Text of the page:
The National Automotive Sampling System - Crashworthiness Data System (NASS-CDS) has trained investigators that collect data on a sample of tow-away crashes around the country. These data can be extrapolated to national estimates. The NASS-CDS contains on its General Vehicle Form the following information: a critical pre-crash event, vehicle loss of control due to a blowout or flat tire. This category only includes part of the tire-related problems causing crashes. This coding would only be used when the tire went flat rapidly or there was a blowout which caused a loss of control of the vehicle, resulting in a crash.
NASS-CDS data for 1995 through 1998 (with predominately radial tires) were examined and average annual estimates are provided below in Table III-1. Table III-1 shows that there are an estimated 23,464 tow-away crashes caused per year by blowouts or flat tires. Thus, about one half of one percent of all crashes are caused by these tire problems. The denominator for the right hand column of Table III-1 is all crashes by the vehicle type in the row. When these cases are broken down by passenger cars versus light trucks, blowouts cause more than three times the number of crashes in light trucks (0.99 percent) than in passenger cars (0.31 percent). Blowouts cause a much higher proportion of rollover crashes (4.81 percent) than non-rollover crashes (0.28 percent); and the rate in light trucks (6.88 percent) is more than three times the rate in passenger cars (1.87 percent).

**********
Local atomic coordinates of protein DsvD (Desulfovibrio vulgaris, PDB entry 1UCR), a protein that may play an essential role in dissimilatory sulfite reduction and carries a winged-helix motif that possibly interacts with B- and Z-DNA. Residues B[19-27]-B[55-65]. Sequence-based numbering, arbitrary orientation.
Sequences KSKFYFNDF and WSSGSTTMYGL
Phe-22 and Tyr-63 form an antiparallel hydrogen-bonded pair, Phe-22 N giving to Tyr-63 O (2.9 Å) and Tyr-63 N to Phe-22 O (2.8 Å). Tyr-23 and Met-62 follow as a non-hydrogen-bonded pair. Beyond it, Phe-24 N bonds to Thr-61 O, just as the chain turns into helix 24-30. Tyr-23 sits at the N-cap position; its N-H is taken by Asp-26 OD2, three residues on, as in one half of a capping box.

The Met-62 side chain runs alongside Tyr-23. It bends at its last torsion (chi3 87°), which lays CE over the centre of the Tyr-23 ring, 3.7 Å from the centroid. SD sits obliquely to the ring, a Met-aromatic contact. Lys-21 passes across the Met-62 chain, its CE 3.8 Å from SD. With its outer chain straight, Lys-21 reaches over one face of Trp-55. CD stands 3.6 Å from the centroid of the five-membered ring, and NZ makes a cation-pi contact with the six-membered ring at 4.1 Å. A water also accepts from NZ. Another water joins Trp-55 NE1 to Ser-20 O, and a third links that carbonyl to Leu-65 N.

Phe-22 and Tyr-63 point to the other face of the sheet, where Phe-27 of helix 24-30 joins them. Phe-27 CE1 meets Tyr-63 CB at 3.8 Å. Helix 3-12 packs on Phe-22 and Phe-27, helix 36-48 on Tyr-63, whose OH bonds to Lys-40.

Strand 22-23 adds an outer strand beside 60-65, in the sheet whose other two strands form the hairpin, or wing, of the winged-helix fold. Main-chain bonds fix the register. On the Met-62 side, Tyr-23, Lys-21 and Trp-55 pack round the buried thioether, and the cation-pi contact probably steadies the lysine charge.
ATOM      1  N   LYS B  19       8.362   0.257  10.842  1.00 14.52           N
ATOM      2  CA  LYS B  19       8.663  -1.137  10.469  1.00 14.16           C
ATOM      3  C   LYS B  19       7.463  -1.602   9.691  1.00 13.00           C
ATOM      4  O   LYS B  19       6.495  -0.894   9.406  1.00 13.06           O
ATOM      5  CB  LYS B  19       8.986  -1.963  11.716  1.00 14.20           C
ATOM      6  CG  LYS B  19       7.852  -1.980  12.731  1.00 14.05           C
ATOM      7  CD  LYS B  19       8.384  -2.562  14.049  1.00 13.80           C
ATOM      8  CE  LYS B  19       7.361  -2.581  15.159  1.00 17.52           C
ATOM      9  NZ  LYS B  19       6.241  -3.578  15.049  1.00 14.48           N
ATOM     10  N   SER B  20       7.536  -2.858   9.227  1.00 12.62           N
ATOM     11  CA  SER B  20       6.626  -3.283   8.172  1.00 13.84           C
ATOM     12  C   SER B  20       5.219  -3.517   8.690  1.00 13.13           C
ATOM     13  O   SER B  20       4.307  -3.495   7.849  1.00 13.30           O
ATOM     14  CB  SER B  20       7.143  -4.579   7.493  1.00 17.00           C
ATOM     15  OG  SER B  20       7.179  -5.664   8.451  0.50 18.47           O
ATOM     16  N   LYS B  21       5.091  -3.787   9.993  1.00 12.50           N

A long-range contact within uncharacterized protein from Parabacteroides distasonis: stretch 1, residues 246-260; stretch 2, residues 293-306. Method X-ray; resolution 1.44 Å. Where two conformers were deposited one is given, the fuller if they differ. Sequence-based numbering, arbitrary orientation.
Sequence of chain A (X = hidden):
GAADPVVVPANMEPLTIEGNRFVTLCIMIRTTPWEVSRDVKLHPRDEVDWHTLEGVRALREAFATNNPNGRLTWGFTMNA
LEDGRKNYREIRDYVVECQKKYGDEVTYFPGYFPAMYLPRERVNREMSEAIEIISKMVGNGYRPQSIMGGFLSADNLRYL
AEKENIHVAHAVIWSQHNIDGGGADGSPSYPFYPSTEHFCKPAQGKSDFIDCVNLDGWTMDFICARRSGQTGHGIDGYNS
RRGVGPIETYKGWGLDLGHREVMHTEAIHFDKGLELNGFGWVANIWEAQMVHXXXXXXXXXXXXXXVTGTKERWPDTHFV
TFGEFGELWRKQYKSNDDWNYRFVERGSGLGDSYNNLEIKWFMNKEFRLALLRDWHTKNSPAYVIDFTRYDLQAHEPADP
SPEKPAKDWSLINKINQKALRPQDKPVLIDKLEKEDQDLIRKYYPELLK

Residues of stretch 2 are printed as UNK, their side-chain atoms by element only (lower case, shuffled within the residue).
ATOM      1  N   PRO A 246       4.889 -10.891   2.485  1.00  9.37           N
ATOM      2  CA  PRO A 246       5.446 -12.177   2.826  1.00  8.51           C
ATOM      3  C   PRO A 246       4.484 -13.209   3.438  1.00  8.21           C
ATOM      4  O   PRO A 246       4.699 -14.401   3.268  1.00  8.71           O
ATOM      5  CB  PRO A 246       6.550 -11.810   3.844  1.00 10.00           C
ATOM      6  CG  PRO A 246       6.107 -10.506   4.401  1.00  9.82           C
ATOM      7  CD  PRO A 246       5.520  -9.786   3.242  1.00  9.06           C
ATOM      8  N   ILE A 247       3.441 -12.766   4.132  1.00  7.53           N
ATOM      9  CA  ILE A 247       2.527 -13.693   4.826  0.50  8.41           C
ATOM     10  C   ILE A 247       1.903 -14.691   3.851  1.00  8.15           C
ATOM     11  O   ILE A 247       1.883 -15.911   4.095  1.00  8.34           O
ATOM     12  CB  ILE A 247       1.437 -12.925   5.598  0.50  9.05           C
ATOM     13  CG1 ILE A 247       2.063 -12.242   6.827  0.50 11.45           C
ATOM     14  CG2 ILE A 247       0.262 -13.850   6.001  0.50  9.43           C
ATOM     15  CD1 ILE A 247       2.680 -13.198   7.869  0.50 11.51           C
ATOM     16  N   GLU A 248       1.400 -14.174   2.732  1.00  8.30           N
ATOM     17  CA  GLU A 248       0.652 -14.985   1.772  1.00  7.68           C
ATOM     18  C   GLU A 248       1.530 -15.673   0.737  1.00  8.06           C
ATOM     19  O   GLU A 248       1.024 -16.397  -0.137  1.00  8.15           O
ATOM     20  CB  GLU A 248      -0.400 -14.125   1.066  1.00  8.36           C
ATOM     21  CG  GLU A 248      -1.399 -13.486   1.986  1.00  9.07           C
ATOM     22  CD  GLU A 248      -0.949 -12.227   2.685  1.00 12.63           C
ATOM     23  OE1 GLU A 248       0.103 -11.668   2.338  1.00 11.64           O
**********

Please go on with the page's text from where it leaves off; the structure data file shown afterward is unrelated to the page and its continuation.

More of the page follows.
Estimated Annual Average Number (1995-98 NASS) and Rates of
Blowouts or Flat Tires Causing Tow-away Crashes
|Tire Related Cases||Percent Tire Related|
|Passenger Cars Total||10,170||0.31%|
|Light Trucks Total||13,294||0.99%|
|Light Vehicles Total||23,464||0.51%|